Web [Application] limits in SP2010 – keep it low!

I have seen a number of queries over the past couple of months around Web app and application pool limitations in the context of SharePoint 2010. Whilst most SharePoint administrators are aware of the Microsoft recommended application pool limit documented on Technet (10 per farm), Microsoft don’t appear to publish any “magic numbers” around the suggested Web app limit.

Lack of a documented recommendation for Web apps could be considered a good thing given that it’s easy to forget that tested limits depend very much on hardware resource and concurrent usage – any self respecting SharePoint admin would perform load testing anyway to validate their architecture (which makes this blog post somewhat trivial). However, my usual response to this question is to point folk in the direction of Spencer Harbar’s Mythbusters slide deck which, amongst other pearls of wisdom includes a recommended limit of 20 Web applications per farm.

I appreciate that by doing this I am advocating the use of a magic number anyway, so will provide another point of view on the Web app limit. A while back, Steve Smith (a very clever chap from Combined Knowledge, a leading SharePoint training provider) left a comment on my an old blog of mine entitled “WFE Application Pool Limitations in SharePoint 2010“. The comment basically states that the limit is dependent on usage and hardware resource – Steve goes as far as to say that you will hit a ceiling with as few as 6 Web applications app pools if usage is high enough (citing an example of a busy SharePoint server with 3000 users) due to application pool memory usage.



02/01/2010 Update: I misread Steve’s original comment on my blog – he was in fact referring to Application Pools, not Web apps (thanks to Ian Woodgate​ for pointing this out). However, I still stand by my original conclusion that 20 Web apps is a reasonable limit for a SharePoint 2010 farm based on the reasoning below and Spence’s “Mythbuster” recommendation. Spence kindly emailed me to confirm that the 20 limit is correct.



Taking both suggestions into account it seems that a safe answer would be between 6 and  up to 20 Web applications per SharePoint 2010 farm, dependent on available hardware resources and the number of concurrent users. 07/06/2012 Update: the recommended limit of 20 is also echoed in this MSDN blog​ posted by a MSFT employee.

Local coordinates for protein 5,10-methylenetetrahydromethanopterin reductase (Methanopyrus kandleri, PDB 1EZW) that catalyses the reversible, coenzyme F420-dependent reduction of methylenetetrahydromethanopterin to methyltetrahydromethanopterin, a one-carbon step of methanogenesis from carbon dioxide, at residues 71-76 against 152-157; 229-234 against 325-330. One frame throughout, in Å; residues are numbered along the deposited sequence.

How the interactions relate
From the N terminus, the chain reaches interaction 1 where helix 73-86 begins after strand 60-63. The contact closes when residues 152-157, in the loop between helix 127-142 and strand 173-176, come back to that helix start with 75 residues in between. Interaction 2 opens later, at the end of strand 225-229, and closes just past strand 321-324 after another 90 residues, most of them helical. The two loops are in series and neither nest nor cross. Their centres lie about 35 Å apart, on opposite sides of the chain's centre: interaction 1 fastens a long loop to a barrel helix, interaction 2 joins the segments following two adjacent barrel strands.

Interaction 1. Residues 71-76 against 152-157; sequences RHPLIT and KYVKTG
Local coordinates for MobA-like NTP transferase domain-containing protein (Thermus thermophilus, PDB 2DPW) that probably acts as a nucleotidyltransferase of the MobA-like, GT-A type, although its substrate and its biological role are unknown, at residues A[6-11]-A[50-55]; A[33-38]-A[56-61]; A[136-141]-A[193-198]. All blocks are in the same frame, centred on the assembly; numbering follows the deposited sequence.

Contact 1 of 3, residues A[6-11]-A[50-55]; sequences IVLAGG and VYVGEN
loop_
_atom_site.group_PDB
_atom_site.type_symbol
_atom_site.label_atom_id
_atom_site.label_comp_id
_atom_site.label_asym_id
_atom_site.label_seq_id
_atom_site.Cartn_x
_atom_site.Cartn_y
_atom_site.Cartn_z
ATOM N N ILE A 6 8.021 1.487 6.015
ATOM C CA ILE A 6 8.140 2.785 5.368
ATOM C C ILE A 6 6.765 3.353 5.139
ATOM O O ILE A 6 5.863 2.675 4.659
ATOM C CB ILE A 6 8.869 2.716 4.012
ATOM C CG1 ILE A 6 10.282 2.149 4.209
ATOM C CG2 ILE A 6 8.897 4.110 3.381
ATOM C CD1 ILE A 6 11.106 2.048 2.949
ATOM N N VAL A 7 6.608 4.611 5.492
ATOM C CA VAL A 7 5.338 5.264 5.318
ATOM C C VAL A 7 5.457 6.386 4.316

Responses back have varied from “thanks, great info!” to “What!? We have 100’s of Web apps in MOSS and our farm is fine”.

In order to explain why a farm with anywhere near 100 Web apps is probably not fine, I think it’s helpful to think about what a SharePoint Web application actually is, then list the associated overheads. I paraphrase a definition of a Web app from a fantastic upcoming book – Inside Microsoft SharePoint 2010. (written by Andrew Connell, Ted Pattison and Scott Hillier).​


Definition: What is a Web application?

  • A logical abstraction on top of IIS.
  • Physically, a Web Application is a “collection of one or more IIS Web sites configured to map incoming HTTP requests to a set of SharePoint sites.” (quoted from the book above)
  • A mapping of each SharePoint site to one or more content databases that are specified within Central Administration.

What additional overheads are associated with a Web application?

  • Additional RAM required per Web app (even with 0 users) > more hardware required.
  • Timer jobs (around 30 per Web app, several of which run every few minutes (e.g. alerts & workflow) and many which run daily (e.g. workflow processing and gradual site deletions)
  • Content databases – per SQL instance limit, backup concerns, storage space
  • Application pools if isolating for security reasons
  • IIS sites > administrative overheads (host headers, IP addresses, SSL certificates, Web configuration files, assemblies).
  • Other operational overheads: DNS / request routing; SharePoint solution management

What other options do I have?

  • Scale: Site collections are the unit of scale in SharePoint; additional servers dedicated for service applications and busy Web apps
  • URLs: multi tenancy options in SP2010 (host-named site collections; site subscriptions; SSL support)
  • Storage: up to 300 databases per Web app
  • Authentication: Extend Web applications to cater for different authentication methods (5 zones / IIS sites per Web app)
  • Security: Multi-tenant site subscription model; Least privilege accounts; lock down site collection permissions


Although is no “magic number” on Web app limits in SharePoint 2010, 20 is probably a reasonable limit for your farm given the two nuggets of advice listed above from well known SharePoint MVPs.

Creating too many Web apps will be more expensive (in terms of hardware and administrative overhead) and eventually cause administrative operations (such as solution management) to ground to a crawl.

You will inevitably have to create multiple Web applications (Central Administration, MySites if using SharePoint Server and at least one user facing Web app), but you should strive to keep the number to a minimum wherever possible. The new multi-tenant capabilities should assist you in doing so – in particular, host named site collections and the subscriptions model should aid your consolidation exercise. Whilst there are some scenarios in which additional Web apps are unavoidable (you might require multiple SSL enabled Web applications with differing second level domain names), you should find that these situations are now few and far between.

One final thought for the day: you can always create more farms, but that’s a separate blog post.

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